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Bernie Sanders takes the early fundraising lead for 2020

Bernie Sanders takes the early fundraising lead for 2020

Bernie Sanders' presidential campaign announced Tuesday that it has raised $18.2 million from just under 900,000 individual donations since launching 41 days ago. In the first six weeks of his campaign, about 525,000 individual donors contributed with an average donation of $20.

Sanders, a US senator from Vermont making his second run for the White House, received 900,000 donations from 525,000 individual donors with the vast majority under age 39, campaign manager Faiz Shakir told reporters. Sanders, for example, raised US$10m, more than half his total, in his first week.

About 20 percent of donors were new supporters of Sanders, he said.

Sanders campaign officials said his first-quarter haul, which included donations from all 50 states, will allow him to expand campaign staff and operations in early voting states in next year's primary contests, which kicks off in Iowa in February. The latest results cement Sanders as a financial front-runner in a growing primary field of more than a dozen candidates.

The Vermont independent announced his second bid for the Democratic presidential nomination in February, and raised almost $6 million on the first day of his campaign and $10 million during the first week. Andrew Yang, an entrepreneur who's never held political office, has raised just $1.7 million, but his campaign says it's come from about 80,000 donors averaging less than $18 per contribution.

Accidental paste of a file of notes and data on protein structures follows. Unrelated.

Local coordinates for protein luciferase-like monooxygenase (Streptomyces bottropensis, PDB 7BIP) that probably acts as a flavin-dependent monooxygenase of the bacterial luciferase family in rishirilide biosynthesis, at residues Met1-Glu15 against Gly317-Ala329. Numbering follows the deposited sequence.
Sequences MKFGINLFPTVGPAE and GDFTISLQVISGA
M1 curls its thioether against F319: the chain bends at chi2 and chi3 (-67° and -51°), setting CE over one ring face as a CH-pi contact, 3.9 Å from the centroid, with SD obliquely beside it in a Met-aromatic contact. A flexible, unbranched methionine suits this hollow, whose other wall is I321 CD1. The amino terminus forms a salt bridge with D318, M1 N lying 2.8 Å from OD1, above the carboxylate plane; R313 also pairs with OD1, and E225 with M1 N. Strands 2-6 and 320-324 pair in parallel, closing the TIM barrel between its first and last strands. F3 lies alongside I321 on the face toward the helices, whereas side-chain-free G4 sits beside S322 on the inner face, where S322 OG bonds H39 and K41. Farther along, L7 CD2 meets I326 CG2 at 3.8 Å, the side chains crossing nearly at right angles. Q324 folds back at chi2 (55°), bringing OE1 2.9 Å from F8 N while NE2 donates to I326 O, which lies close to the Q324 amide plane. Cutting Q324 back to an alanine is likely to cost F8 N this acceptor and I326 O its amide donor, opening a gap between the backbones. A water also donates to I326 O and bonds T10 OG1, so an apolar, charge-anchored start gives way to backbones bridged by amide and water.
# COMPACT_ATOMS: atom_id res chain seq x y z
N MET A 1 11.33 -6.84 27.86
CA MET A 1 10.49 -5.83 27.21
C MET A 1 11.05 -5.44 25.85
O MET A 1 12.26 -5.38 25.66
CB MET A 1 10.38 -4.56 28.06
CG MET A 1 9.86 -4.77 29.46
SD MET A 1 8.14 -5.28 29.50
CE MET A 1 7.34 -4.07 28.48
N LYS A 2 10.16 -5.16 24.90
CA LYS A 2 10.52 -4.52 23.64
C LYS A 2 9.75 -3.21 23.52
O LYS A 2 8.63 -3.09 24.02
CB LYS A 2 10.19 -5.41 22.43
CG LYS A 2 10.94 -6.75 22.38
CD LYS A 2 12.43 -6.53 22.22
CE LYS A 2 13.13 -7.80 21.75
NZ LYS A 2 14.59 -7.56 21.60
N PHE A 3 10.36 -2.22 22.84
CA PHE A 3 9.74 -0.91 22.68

Sanders' first quarter haul tops all other 2020 Democratic candidates who have reported their fundraising totals. Sen.

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When Beto O'Rourke, a former congressman from Texas, entered the race, he raised $6.1m in a day.

Fundraising totals are a closely watched early indicator of a candidate's support, and Sanders has outpaced the other two Democrats who have announced totals.

This shift largely reflects politicians reacting to a progressive base that looks with suspicion and distrust on big-money donors.

Shakir emphasized that most of Sanders' contributions came from small-dollar donors who are likely to give again later in the campaign.

Sanders, Harris and Buttigieg touted their fundraising numbers on social media. Still, her campaign reported receiving 98 percent of contributions in amounts smaller than $100.

MA senator Elizabeth Warren announced earlier this year that her campaign would not hold any formal fundraising events and instead rely exclusively on "small-dollar" donations, or contributions collected online. Traditional fundraising isn't going away, Giffin said in a recent interview, "but that grassroots money can more than make up for it, and candidates have to prove they can do that".